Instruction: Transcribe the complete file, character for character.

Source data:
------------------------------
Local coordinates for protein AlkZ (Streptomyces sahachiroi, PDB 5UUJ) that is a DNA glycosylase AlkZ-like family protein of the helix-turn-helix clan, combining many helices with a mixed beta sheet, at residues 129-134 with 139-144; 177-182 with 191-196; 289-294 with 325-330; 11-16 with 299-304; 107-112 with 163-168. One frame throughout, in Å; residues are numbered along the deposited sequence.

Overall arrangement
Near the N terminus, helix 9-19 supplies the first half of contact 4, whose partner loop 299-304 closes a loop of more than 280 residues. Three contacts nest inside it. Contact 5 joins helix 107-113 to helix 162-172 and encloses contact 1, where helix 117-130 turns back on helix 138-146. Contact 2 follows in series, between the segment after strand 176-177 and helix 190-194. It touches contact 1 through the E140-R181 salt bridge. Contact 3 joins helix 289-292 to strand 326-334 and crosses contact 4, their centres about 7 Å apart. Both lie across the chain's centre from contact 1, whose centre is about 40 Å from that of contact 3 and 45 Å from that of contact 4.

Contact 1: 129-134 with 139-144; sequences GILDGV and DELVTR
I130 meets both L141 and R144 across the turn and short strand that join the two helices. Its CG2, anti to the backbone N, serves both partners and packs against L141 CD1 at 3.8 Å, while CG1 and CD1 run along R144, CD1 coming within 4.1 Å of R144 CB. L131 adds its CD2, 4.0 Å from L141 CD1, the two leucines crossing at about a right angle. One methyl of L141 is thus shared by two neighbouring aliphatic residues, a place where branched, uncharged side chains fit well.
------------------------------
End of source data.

Local coordinates for protein AlkZ (Streptomyces sahachiroi, PDB 5UUJ) that is a DNA glycosylase AlkZ-like family protein of the helix-turn-helix clan, combining many helices with a mixed beta sheet, at residues 129-134 with 139-144; 177-182 with 191-196; 289-294 with 325-330; 11-16 with 299-304; 107-112 with 163-168. One frame throughout, in Å; residues are numbered along the deposited sequence.

Overall arrangement
Near the N terminus, helix 9-19 supplies the first half of contact 4, whose partner loop 299-304 closes a loop of more than 280 residues. Three contacts nest inside it. Contact 5 joins helix 107-113 to helix 162-172 and encloses contact 1, where helix 117-130 turns back on helix 138-146. Contact 2 follows in series, between the segment after strand 176-177 and helix 190-194. It touches contact 1 through the E140-R181 salt bridge. Contact 3 joins helix 289-292 to strand 326-334 and crosses contact 4, their centres about 7 Å apart. Both lie across the chain's centre from contact 1, whose centre is about 40 Å from that of contact 3 and 45 Å from that of contact 4.

Contact 1: 129-134 with 139-144; sequences GILDGV and DELVTR
I130 meets both L141 and R144 across the turn and short strand that join the two helices. Its CG2, anti to the backbone N, serves both partners and packs against L141 CD1 at 3.8 Å, while CG1 and CD1 run along R144, CD1 coming within 4.1 Å of R144 CB. L131 adds its CD2, 4.0 Å from L141 CD1, the two leucines crossing at about a right angle. One methyl of L141 is thus shared by two neighbouring aliphatic residues, a place where branched, uncharged side chains fit well.